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New York Times writer sued over rental housing dispute

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Looking for a temporary rental apartment in the noisy Upper West Side under construction for $2,999/month. Which option did this couple choose?

What ultimately led them to sue was the allegation that they owed at least $35,000 in unpaid rent and expenses.

Joyce Cohen, New York Times contributor who wrote “The Hunt” — a weekly column that has long chronicled the challenges of locals finding new homes in notoriously expensive and competitive New York City — Has her own real estate headaches: Billing her for unpaid rent on a property near Central Park in a sublease agreement, which the landlord claims is also illegal.

Cohen was named alongside husband Benjamin Meltzer in a state Supreme Court complaint filed Tuesday by plaintiffs Amit and Jasmine Matta.

In their complaint, the Mattas say they moved to a temporary city residence early in COVID for the sake of their daughter’s health and that of Jasmine, who is recovering from cancer.

It was a two-bedroom spread that Amit Matta bought for $1.4 million in 2005 and most recently tried to rent it between May and November 2020 without success, according to city financial records. StreetEasy records show. According to complaints, a Craigslist ad subleasing his unit in Uptown Furnished went public around November 2020.

business insider First reported news of a suit. Cohen declined to comment for this story.

Cohen is a contributor to the New York Times. “Defendant’s actions are riddled with irony and hypocrisy because the rent that defendant refused to pay is below the current rental market price of plaintiff’s residence,” the complaint reads.

In late 2020, Cohen and Meltzer replied to an ad that they needed to evacuate their nearby rent-stable home due to impending construction outside, according to the Buildings Department’s overtime fluctuation records for July 2022. (Meanwhile, Department of Transportation records show that a block of sub-tenant temporary housing has its own work underway, including gas installations by ConEd with permits valid through September. It is shown that there is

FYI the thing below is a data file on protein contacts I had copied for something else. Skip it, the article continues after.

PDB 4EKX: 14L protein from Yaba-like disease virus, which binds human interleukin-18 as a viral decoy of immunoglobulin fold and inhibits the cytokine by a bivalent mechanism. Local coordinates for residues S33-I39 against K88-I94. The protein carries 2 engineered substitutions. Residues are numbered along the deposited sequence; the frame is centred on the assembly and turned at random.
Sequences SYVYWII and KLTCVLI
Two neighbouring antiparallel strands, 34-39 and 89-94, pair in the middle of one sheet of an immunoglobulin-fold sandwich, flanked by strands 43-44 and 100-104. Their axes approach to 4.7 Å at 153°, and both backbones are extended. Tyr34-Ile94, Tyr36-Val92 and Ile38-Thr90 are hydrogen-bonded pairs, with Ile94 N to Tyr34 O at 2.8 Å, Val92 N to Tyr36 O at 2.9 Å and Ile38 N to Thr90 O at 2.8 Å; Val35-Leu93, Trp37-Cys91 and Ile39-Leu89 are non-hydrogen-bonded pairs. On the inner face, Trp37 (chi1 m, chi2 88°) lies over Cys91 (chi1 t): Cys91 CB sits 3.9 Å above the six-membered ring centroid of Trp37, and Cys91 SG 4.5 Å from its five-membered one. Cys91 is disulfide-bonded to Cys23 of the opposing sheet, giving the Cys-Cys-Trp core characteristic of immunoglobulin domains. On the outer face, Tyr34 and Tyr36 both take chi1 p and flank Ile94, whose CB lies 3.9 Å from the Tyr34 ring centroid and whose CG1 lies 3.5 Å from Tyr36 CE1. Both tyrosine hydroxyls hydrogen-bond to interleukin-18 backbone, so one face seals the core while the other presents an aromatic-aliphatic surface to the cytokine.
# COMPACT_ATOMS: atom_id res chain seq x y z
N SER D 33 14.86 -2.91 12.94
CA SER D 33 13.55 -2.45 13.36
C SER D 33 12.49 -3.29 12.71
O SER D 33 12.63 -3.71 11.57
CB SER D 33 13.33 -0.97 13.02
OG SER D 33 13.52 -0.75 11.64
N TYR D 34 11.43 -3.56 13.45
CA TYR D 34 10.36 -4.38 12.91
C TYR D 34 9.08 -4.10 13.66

According to the complaint, Cohen and Meltzer agreed to pay $2,999 a month plus all utility bills, all the while continuing to pay rent on their primary home.

Cohen and Meltzer’s reasons for moving, as detailed in the complaint: They have a hearing impairment called hyperacusis, which makes seemingly normal sounds (in this case, the sound of a construction site) unbearably loud. I have.

Some time after Cohen and Meltzer moved in, the building’s landlord and supervisor knocked on the door, the complaint adds. According to the landlord (an insider sued Matas and Cohen separately in December), the arranged sublet of the rental apartment was illegal, resulting in the landlord filing a lawsuit.

Complaints center on the Upper West Side building, known for its rows of historic brownstones.
Complaints focus on buildings on the Upper West Side, known for its historic townhouses.
Getty Images

“Jasmine and Amit have tried to reconcile by admitting to subletting the apartment without the landlord’s permission, so they have put rent payments on hold for the past two months.”

Cohen and Meltzer’s attorney, Jeffrey McAdams, told the Post

In the complaint, the Mattas say they “begged” the couple to move out to avoid an impending lawsuit, but Cohen and Meltzer not only refused, but also said they were not willing to pay more than $2,558 a month. Or what their attorney said was the “statutory rent,” the complaint adds. The Mattas said in their complaint that Cohen knew that the landlord could sue for an unapproved sublease when the landlord signed the contract.

“after that [Cohen and Meltzer] Continued to live for free and stopped paying rent [the Mattas] and failed to pay rent to the landlord,” the lawsuit reads. Cohen, who published a column in The Times, is said to have made his “plan to live for free” even worse due to his “extensive knowledge of real estate and connections with real estate.”

“Defendants’ actions are riddled with cynicism and hypocrisy because the rent that defendants refused to pay is below the current rental market value of plaintiffs’ residences,” the complaint states.